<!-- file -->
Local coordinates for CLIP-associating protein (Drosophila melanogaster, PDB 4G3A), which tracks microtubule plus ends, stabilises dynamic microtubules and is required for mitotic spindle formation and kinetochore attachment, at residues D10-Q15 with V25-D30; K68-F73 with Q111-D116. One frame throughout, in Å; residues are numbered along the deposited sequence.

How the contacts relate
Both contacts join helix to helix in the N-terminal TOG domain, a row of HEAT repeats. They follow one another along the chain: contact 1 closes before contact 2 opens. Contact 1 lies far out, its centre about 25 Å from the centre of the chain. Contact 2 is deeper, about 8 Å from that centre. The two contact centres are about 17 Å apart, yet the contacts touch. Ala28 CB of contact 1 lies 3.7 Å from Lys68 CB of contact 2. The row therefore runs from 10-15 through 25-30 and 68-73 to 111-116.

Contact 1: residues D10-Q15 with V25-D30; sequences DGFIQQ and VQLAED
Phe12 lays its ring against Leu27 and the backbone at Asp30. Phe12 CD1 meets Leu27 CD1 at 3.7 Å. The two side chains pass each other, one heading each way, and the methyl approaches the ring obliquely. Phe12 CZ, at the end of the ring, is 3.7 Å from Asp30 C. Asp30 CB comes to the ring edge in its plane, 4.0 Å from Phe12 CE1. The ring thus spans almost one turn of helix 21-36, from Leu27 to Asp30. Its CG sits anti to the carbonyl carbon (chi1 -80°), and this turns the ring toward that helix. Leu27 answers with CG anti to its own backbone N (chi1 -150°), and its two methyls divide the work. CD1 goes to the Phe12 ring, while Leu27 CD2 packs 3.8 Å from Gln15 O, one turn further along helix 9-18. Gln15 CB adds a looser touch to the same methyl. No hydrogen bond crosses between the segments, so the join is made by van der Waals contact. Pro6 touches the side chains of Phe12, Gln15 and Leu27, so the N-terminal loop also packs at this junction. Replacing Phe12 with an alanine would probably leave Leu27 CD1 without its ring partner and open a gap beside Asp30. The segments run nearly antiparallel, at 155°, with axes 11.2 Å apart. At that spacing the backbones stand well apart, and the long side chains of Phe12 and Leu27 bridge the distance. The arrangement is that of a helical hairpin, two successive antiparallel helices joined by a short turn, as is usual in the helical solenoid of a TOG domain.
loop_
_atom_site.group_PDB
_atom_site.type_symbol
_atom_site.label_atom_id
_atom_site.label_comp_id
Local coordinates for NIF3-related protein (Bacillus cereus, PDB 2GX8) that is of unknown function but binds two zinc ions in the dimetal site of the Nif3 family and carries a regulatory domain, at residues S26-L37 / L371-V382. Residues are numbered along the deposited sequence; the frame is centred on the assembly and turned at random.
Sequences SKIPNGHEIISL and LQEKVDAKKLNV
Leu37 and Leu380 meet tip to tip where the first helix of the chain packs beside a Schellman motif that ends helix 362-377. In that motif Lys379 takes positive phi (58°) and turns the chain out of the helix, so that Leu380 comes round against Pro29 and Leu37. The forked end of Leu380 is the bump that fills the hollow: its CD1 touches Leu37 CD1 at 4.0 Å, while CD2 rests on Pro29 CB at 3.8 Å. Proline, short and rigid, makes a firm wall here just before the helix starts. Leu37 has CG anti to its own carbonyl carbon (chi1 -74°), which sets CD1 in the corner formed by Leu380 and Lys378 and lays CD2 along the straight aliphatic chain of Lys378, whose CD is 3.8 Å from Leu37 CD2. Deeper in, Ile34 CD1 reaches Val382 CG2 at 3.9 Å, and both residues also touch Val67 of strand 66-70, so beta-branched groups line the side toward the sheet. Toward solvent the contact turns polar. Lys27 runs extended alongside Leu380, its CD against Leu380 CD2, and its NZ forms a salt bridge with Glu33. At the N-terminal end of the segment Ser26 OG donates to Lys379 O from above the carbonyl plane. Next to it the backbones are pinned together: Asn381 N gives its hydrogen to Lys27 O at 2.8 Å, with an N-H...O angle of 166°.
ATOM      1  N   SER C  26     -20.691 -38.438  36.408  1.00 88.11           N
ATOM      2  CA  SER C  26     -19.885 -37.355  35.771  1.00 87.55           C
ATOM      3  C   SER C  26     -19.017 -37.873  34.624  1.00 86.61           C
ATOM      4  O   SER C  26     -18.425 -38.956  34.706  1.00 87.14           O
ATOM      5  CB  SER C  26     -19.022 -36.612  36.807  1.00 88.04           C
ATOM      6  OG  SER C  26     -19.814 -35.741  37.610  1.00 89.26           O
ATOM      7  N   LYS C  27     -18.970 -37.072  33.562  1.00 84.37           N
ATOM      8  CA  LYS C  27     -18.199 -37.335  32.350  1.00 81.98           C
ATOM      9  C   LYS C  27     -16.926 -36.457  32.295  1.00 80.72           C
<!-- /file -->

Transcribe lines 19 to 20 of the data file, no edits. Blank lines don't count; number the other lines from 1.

ATOM      6  OG  SER C  26     -19.814 -35.741  37.610  1.00 89.26           O
ATOM      7  N   LYS C  27     -18.970 -37.072  33.562  1.00 84.37           N